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Five Ways to Eat Artichokes

Butter or mayonnaise are simple, traditional and perfectly acceptable accompaniments, but why stop there? Here are five other ideas

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Artichokes, courtesy of Flickr user Meanest Indian

Eating local food is all well and good if you live in a fertile area with the weather to support diverse crops, but it’s a cruel dogma to impose too strictly on those in less abundant locales. Along with avocados, the one item this Californian-turned-Northeasterner can’t bear to forsake is artichokes, which are now in season. Virtually all American artichokes are grown in my former home state, with the majority clustered along the central coast. As attractive as the California poppy is, I would have to choose the artichoke as its replacement for state flower—that’s what it is, a type of thistle that is harvested at the bud stage.

Artichokes have a nutty flavor and starchy texture, with a slightly sweet aftertaste that can transfer to foods you eat afterward. They’re a good source of dietary fiber, vitamin C, folate, magnesium and potassium. Part of the fun of eating a whole artichoke (steamed for about a half hour) is peeling off each leaf and scraping off the meaty flesh between your teeth until you reach the best bit—the heart. Butter or mayonnaise are simple, traditional and perfectly acceptable accompaniments, but why stop there? Here are five other ideas:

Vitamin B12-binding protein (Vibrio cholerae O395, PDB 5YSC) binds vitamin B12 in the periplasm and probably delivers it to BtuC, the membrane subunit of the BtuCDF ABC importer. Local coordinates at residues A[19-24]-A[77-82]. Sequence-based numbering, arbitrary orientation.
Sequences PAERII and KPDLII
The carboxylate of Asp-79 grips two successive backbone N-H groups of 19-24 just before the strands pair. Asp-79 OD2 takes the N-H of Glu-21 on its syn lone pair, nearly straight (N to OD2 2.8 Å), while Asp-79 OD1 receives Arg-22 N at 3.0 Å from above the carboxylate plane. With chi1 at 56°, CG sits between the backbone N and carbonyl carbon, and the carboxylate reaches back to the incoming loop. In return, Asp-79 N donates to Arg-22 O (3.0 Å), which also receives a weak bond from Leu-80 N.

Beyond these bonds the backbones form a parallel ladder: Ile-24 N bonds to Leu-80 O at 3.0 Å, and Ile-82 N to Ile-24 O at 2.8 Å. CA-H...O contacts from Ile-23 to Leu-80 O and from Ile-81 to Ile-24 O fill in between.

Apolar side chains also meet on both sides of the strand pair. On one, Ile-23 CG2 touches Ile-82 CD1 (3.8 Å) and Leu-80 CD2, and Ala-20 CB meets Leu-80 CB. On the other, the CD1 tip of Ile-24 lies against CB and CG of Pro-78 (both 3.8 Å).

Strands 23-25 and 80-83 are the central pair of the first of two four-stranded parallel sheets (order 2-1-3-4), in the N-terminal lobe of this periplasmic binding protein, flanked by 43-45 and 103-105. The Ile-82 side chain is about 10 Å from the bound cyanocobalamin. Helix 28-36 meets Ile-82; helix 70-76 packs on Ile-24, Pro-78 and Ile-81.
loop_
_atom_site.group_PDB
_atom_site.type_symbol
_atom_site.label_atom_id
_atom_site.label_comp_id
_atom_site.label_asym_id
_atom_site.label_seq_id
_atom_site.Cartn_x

1. Dip it. You can kick your mayo up a notch with lemon juice, Dijon and Worcestershire, as cookthink recommends. The fancier French version of mayonnaise, aioli, gets further gussied up with Meyer lemon and saffron at Chow. Or skip the egg entirely—sharp and salty flavors like anchovies, capers, vinegar and tarragon are a good match in a salsa verde from Bon Appétit.

2. Grill it or roast it. Though steaming artichokes keeps them succulent, grilling adds smokiness and roasting concentrates their nutty and sweet flavors. Cooking for Engineers offers step-by-step grilling instructions, with a bonus tutorial on eating the globes and even proper nomenclature for the leaves, which are actually called “brachts.” I did not know that. For roasting instructions see the Chow recipe in #1.

3. Braise it. The most delicious artichoke dish I’ve ever had (and this is saying a lot) was probably the braised artichoke hearts in lemon juice that I had many years ago in Crete. This recipe adapted from Gourmet by Deb at Smitten Kitchen—who shares both my love for artichokes and lament at their non-localness—sounds pretty close. Or maybe it was more like this one, from Alice Waters via Orangette.

4. Stuff it. Save your guests the task of dipping each leaf—I mean bracht—individually by stuffing them with seasoned bread crumbs, curry-flavored couscous, or with minced meat and pine nuts, Lebanese-style.

5. Fry it. It’s not a surprise that both the winner and the runner-up in the artichoke recipe contest at Food52 were for fried artichokes (breaded hearts in the former, whole baby artichokes in the latter). It’s like one of those syllogisms you learned in logic class: Artichokes are delicious. Frying makes most foods taste even better. Therefore, fried artichokes are ridiculously delicious.

For even more ideas, swing by the Castroville Artichoke Festival, May 21 to 22, in Monterey County, California.

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About Lisa Bramen
Lisa Bramen

Lisa Bramen was a frequent contributor to Smithsonian.com's Food and Think blog. She is based in northern New York and is also an associate editor at Adirondack Life magazine.

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